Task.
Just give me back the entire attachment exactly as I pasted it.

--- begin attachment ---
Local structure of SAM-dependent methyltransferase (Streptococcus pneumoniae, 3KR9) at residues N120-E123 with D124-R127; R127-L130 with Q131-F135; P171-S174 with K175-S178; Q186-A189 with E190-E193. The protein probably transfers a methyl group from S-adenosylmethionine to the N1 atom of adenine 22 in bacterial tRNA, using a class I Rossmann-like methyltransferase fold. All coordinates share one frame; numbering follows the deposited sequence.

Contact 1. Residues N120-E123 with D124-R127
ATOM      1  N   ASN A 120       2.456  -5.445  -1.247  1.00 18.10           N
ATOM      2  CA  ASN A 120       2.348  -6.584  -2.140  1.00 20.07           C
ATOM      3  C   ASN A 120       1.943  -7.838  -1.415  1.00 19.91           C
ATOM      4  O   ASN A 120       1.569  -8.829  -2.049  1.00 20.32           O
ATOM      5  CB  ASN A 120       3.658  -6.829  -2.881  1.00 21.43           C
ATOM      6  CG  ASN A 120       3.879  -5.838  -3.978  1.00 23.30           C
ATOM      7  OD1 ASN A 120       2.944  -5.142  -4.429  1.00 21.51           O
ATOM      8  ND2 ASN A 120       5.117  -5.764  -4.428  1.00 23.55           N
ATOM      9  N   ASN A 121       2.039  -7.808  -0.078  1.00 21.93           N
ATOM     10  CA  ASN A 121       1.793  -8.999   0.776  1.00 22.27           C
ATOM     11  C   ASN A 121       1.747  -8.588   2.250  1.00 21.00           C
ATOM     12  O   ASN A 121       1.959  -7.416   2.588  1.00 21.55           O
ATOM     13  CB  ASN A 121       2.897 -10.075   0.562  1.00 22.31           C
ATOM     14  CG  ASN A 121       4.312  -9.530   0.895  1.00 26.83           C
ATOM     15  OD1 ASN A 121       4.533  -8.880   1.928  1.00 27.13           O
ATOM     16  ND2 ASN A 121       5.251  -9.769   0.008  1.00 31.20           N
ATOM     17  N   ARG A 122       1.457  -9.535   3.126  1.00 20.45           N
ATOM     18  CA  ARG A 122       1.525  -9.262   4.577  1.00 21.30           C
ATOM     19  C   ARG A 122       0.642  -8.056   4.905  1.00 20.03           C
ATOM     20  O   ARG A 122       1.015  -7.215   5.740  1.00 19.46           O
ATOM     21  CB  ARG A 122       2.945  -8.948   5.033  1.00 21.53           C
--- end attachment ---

Local structure of SAM-dependent methyltransferase (Streptococcus pneumoniae, 3KR9) at residues N120-E123 with D124-R127; R127-L130 with Q131-F135; P171-S174 with K175-S178; Q186-A189 with E190-E193. The protein probably transfers a methyl group from S-adenosylmethionine to the N1 atom of adenine 22 in bacterial tRNA, using a class I Rossmann-like methyltransferase fold. All coordinates share one frame; numbering follows the deposited sequence.

Contact 1. Residues N120-E123 with D124-R127
ATOM      1  N   ASN A 120       2.456  -5.445  -1.247  1.00 18.10           N
ATOM      2  CA  ASN A 120       2.348  -6.584  -2.140  1.00 20.07           C
ATOM      3  C   ASN A 120       1.943  -7.838  -1.415  1.00 19.91           C
ATOM      4  O   ASN A 120       1.569  -8.829  -2.049  1.00 20.32           O
ATOM      5  CB  ASN A 120       3.658  -6.829  -2.881  1.00 21.43           C
ATOM      6  CG  ASN A 120       3.879  -5.838  -3.978  1.00 23.30           C
ATOM      7  OD1 ASN A 120       2.944  -5.142  -4.429  1.00 21.51           O
ATOM      8  ND2 ASN A 120       5.117  -5.764  -4.428  1.00 23.55           N
ATOM      9  N   ASN A 121       2.039  -7.808  -0.078  1.00 21.93           N
ATOM     10  CA  ASN A 121       1.793  -8.999   0.776  1.00 22.27           C
ATOM     11  C   ASN A 121       1.747  -8.588   2.250  1.00 21.00           C
ATOM     12  O   ASN A 121       1.959  -7.416   2.588  1.00 21.55           O
ATOM     13  CB  ASN A 121       2.897 -10.075   0.562  1.00 22.31           C
ATOM     14  CG  ASN A 121       4.312  -9.530   0.895  1.00 26.83           C
ATOM     15  OD1 ASN A 121       4.533  -8.880   1.928  1.00 27.13           O
ATOM     16  ND2 ASN A 121       5.251  -9.769   0.008  1.00 31.20           N
ATOM     17  N   ARG A 122       1.457  -9.535   3.126  1.00 20.45           N
ATOM     18  CA  ARG A 122       1.525  -9.262   4.577  1.00 21.30           C
ATOM     19  C   ARG A 122       0.642  -8.056   4.905  1.00 20.03           C
ATOM     20  O   ARG A 122       1.015  -7.215   5.740  1.00 19.46           O
ATOM     21  CB  ARG A 122       2.945  -8.948   5.033  1.00 21.53           C